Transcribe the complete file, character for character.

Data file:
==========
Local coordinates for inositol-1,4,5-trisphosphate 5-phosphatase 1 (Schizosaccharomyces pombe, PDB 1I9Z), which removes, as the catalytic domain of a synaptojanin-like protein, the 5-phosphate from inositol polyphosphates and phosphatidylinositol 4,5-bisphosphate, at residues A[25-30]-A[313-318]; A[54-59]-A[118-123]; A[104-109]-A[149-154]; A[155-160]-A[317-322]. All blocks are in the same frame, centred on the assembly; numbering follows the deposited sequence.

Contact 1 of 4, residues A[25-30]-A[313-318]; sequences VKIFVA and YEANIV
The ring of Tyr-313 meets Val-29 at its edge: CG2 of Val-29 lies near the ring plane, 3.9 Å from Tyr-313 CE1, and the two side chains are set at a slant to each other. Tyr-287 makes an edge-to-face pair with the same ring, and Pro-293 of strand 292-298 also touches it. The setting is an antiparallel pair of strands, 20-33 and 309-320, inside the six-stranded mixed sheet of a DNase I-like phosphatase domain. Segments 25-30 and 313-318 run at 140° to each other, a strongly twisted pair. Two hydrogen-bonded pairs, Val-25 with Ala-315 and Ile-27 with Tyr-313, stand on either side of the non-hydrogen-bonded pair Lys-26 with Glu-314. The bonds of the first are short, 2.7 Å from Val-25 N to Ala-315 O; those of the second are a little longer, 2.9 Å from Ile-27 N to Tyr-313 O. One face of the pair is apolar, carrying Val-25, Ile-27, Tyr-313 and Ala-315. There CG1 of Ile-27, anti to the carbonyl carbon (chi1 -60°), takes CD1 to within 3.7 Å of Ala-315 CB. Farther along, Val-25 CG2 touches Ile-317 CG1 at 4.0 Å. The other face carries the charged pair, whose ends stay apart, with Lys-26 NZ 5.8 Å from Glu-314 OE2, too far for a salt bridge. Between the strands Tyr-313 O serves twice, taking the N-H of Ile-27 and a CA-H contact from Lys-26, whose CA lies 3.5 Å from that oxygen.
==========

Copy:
Local coordinates for inositol-1,4,5-trisphosphate 5-phosphatase 1 (Schizosaccharomyces pombe, PDB 1I9Z), which removes, as the catalytic domain of a synaptojanin-like protein, the 5-phosphate from inositol polyphosphates and phosphatidylinositol 4,5-bisphosphate, at residues A[25-30]-A[313-318]; A[54-59]-A[118-123]; A[104-109]-A[149-154]; A[155-160]-A[317-322]. All blocks are in the same frame, centred on the assembly; numbering follows the deposited sequence.

Contact 1 of 4, residues A[25-30]-A[313-318]; sequences VKIFVA and YEANIV
The ring of Tyr-313 meets Val-29 at its edge: CG2 of Val-29 lies near the ring plane, 3.9 Å from Tyr-313 CE1, and the two side chains are set at a slant to each other. Tyr-287 makes an edge-to-face pair with the same ring, and Pro-293 of strand 292-298 also touches it. The setting is an antiparallel pair of strands, 20-33 and 309-320, inside the six-stranded mixed sheet of a DNase I-like phosphatase domain. Segments 25-30 and 313-318 run at 140° to each other, a strongly twisted pair. Two hydrogen-bonded pairs, Val-25 with Ala-315 and Ile-27 with Tyr-313, stand on either side of the non-hydrogen-bonded pair Lys-26 with Glu-314. The bonds of the first are short, 2.7 Å from Val-25 N to Ala-315 O; those of the second are a little longer, 2.9 Å from Ile-27 N to Tyr-313 O. One face of the pair is apolar, carrying Val-25, Ile-27, Tyr-313 and Ala-315. There CG1 of Ile-27, anti to the carbonyl carbon (chi1 -60°), takes CD1 to within 3.7 Å of Ala-315 CB. Farther along, Val-25 CG2 touches Ile-317 CG1 at 4.0 Å. The other face carries the charged pair, whose ends stay apart, with Lys-26 NZ 5.8 Å from Glu-314 OE2, too far for a salt bridge. Between the strands Tyr-313 O serves twice, taking the N-H of Ile-27 and a CA-H contact from Lys-26, whose CA lies 3.5 Å from that oxygen.